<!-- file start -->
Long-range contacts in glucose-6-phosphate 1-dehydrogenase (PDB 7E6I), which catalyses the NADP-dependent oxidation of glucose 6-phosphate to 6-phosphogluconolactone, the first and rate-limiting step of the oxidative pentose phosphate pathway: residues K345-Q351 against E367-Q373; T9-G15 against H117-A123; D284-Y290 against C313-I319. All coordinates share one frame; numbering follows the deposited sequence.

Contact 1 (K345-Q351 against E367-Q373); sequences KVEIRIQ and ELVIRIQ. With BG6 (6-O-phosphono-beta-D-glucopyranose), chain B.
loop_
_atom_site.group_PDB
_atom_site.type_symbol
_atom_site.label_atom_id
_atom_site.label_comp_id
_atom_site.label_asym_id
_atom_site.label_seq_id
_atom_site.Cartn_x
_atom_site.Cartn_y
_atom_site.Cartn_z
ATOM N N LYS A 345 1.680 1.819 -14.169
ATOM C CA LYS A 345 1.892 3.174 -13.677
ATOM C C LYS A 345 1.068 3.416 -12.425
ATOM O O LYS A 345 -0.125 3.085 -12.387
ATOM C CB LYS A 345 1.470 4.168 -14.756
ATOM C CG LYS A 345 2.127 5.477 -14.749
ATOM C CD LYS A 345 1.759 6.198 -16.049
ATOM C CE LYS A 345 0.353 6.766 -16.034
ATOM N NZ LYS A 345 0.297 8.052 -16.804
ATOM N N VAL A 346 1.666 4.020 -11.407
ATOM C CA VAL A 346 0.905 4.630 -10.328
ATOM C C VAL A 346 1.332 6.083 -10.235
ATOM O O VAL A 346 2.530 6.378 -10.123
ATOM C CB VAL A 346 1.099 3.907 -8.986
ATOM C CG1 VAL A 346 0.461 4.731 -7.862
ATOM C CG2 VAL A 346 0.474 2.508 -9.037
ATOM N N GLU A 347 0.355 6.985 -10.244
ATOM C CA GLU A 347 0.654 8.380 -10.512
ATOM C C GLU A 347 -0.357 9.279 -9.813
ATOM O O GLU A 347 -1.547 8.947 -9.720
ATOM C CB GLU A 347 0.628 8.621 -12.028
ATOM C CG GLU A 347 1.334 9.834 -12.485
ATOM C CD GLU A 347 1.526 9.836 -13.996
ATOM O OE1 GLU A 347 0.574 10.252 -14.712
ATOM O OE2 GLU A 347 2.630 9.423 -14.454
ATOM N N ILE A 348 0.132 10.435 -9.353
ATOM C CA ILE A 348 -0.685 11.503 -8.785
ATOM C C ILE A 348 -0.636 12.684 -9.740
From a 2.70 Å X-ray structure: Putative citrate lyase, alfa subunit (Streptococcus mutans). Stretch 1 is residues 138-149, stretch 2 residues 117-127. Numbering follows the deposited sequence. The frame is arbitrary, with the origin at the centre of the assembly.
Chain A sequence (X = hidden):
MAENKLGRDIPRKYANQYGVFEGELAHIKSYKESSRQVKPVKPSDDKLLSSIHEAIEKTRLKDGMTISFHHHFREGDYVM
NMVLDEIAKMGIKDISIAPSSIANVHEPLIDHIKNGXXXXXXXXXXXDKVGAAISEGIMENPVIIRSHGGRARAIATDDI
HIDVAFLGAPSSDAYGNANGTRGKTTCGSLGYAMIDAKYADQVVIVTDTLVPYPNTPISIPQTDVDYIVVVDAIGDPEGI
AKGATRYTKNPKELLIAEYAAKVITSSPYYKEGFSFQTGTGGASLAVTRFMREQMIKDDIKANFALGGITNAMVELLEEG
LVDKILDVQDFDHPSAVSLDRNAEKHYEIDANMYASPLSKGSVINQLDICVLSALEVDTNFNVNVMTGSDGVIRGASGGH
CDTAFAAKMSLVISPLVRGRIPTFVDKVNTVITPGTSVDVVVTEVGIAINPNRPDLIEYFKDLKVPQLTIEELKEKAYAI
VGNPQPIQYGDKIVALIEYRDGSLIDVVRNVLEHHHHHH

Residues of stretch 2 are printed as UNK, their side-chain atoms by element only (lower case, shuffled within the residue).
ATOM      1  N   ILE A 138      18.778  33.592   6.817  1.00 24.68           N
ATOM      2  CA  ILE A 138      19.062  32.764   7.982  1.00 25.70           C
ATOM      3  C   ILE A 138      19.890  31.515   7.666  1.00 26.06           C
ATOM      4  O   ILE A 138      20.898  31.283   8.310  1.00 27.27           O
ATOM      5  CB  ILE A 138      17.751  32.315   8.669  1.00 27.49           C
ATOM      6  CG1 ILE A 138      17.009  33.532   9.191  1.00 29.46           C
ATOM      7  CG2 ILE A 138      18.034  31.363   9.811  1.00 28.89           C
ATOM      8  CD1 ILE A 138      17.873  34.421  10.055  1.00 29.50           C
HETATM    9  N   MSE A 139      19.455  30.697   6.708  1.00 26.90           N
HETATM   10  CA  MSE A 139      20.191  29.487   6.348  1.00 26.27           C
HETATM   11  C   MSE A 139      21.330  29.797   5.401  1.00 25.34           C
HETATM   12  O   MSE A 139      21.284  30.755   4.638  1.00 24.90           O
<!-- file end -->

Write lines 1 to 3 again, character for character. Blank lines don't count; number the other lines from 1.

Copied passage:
Long-range contacts in glucose-6-phosphate 1-dehydrogenase (PDB 7E6I), which catalyses the NADP-dependent oxidation of glucose 6-phosphate to 6-phosphogluconolactone, the first and rate-limiting step of the oxidative pentose phosphate pathway: residues K345-Q351 against E367-Q373; T9-G15 against H117-A123; D284-Y290 against C313-I319. All coordinates share one frame; numbering follows the deposited sequence.

Contact 1 (K345-Q351 against E367-Q373); sequences KVEIRIQ and ELVIRIQ. With BG6 (6-O-phosphono-beta-D-glucopyranose), chain B.
loop_